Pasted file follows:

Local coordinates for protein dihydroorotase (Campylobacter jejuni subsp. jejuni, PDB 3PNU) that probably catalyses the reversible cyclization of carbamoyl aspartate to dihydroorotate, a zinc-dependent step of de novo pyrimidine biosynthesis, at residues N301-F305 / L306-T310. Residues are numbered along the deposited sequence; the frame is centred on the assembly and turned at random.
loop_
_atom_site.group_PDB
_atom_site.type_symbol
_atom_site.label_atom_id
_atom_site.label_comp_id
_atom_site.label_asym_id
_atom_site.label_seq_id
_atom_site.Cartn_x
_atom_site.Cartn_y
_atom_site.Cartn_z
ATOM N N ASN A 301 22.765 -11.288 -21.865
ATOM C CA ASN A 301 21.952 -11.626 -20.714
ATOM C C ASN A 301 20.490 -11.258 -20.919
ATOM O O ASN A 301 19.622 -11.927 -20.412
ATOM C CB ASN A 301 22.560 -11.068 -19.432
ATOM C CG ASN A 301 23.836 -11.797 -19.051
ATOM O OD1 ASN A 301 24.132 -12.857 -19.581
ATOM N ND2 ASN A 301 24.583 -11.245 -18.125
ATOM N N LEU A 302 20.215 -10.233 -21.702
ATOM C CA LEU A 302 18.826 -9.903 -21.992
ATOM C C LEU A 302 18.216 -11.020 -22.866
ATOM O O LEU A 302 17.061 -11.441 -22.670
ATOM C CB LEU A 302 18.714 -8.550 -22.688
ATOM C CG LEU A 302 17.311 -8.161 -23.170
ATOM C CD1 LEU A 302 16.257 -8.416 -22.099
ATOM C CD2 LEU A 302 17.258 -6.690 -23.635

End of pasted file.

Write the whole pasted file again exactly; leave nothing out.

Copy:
Local coordinates for protein dihydroorotase (Campylobacter jejuni subsp. jejuni, PDB 3PNU) that probably catalyses the reversible cyclization of carbamoyl aspartate to dihydroorotate, a zinc-dependent step of de novo pyrimidine biosynthesis, at residues N301-F305 / L306-T310. Residues are numbered along the deposited sequence; the frame is centred on the assembly and turned at random.
loop_
_atom_site.group_PDB
_atom_site.type_symbol
_atom_site.label_atom_id
_atom_site.label_comp_id
_atom_site.label_asym_id
_atom_site.label_seq_id
_atom_site.Cartn_x
_atom_site.Cartn_y
_atom_site.Cartn_z
ATOM N N ASN A 301 22.765 -11.288 -21.865
ATOM C CA ASN A 301 21.952 -11.626 -20.714
ATOM C C ASN A 301 20.490 -11.258 -20.919
ATOM O O ASN A 301 19.622 -11.927 -20.412
ATOM C CB ASN A 301 22.560 -11.068 -19.432
ATOM C CG ASN A 301 23.836 -11.797 -19.051
ATOM O OD1 ASN A 301 24.132 -12.857 -19.581
ATOM N ND2 ASN A 301 24.583 -11.245 -18.125
ATOM N N LEU A 302 20.215 -10.233 -21.702
ATOM C CA LEU A 302 18.826 -9.903 -21.992
ATOM C C LEU A 302 18.216 -11.020 -22.866
ATOM O O LEU A 302 17.061 -11.441 -22.670
ATOM C CB LEU A 302 18.714 -8.550 -22.688
ATOM C CG LEU A 302 17.311 -8.161 -23.170
ATOM C CD1 LEU A 302 16.257 -8.416 -22.099
ATOM C CD2 LEU A 302 17.258 -6.690 -23.635